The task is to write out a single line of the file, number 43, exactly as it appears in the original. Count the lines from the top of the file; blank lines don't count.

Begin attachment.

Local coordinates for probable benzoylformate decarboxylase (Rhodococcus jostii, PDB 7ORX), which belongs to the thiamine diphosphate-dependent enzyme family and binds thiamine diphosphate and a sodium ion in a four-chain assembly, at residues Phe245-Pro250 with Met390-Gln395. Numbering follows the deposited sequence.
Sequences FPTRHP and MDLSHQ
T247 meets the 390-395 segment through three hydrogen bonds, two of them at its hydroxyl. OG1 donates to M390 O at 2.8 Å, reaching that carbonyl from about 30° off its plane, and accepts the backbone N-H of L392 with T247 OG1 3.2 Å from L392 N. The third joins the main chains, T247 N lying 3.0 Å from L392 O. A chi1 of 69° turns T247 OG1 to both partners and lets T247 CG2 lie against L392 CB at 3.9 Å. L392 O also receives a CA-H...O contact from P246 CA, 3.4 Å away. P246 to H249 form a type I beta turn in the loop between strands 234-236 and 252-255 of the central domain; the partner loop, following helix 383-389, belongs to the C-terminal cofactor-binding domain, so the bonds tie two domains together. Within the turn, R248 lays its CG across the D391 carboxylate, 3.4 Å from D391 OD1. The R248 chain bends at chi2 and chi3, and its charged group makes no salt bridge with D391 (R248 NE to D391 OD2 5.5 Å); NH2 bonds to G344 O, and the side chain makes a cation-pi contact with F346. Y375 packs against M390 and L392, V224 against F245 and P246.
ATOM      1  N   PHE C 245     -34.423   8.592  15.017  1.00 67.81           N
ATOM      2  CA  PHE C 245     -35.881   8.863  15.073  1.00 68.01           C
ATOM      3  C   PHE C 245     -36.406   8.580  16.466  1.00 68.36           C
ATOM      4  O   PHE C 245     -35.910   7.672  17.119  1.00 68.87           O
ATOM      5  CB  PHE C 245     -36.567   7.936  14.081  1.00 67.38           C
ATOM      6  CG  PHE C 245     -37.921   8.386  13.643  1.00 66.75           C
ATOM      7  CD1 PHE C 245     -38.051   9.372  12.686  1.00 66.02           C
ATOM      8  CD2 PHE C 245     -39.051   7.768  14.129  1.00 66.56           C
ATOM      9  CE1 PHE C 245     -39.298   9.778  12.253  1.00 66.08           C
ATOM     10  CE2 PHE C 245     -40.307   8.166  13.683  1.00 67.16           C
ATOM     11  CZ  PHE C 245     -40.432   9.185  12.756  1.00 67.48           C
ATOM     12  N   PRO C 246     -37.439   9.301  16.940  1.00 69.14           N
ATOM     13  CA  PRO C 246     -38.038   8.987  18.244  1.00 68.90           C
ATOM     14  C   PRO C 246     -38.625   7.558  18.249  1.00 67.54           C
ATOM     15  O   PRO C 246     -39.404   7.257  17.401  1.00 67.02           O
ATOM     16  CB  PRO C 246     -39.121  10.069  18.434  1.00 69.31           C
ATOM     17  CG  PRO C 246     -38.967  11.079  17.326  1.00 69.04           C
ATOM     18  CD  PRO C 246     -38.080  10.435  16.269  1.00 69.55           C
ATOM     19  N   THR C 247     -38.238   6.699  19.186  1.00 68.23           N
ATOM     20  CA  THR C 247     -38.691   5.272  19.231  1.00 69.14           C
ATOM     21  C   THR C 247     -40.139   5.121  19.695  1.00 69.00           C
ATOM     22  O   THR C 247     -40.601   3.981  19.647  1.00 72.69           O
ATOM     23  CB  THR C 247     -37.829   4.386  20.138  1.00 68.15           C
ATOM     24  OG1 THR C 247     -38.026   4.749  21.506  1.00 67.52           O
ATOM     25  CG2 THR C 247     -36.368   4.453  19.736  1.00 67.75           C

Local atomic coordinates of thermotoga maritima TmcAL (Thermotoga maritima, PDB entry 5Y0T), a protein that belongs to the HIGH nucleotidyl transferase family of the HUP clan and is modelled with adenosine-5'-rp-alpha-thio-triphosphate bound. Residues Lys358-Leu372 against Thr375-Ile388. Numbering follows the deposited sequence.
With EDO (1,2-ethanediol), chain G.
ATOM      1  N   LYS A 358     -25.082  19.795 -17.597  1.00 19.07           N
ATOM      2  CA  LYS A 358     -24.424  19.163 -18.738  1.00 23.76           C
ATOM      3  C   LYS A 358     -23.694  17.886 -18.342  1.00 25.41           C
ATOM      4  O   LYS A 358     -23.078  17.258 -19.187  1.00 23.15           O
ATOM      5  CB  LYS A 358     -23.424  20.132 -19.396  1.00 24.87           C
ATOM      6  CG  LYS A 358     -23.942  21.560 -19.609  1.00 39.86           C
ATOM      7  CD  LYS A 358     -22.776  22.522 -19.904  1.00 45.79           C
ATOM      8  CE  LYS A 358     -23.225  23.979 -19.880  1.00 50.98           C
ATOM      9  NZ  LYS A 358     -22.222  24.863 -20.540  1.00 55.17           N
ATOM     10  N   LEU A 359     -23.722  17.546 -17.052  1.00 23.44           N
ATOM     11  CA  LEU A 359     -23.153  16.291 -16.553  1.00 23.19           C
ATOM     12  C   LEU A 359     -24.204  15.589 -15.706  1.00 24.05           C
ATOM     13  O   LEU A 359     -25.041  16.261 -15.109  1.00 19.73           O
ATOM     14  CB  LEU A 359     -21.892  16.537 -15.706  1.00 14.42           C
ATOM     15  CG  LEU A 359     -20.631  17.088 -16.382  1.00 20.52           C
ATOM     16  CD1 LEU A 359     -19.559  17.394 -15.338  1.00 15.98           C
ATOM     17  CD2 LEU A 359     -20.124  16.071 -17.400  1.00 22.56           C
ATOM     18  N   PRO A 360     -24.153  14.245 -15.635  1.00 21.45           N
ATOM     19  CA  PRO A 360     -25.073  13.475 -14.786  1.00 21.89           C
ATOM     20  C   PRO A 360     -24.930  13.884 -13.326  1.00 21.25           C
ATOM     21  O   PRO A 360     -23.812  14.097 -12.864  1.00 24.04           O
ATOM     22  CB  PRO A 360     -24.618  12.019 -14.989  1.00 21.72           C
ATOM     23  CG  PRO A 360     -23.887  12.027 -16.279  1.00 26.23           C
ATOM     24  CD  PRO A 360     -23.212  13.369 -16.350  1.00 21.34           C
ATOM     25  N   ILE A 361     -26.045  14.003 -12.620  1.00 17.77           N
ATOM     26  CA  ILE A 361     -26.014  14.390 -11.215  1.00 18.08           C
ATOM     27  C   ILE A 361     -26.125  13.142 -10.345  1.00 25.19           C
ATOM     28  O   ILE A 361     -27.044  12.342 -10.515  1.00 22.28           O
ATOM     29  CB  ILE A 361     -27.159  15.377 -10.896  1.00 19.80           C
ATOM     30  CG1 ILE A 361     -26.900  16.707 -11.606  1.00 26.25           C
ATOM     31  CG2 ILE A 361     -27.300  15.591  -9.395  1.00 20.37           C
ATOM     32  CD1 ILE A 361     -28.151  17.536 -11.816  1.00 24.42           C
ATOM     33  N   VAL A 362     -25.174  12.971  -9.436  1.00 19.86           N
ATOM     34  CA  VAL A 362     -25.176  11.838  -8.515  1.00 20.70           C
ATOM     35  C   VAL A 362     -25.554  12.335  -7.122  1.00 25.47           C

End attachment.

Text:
ATOM     13  O   LEU A 359     -25.041  16.261 -15.109  1.00 19.73           O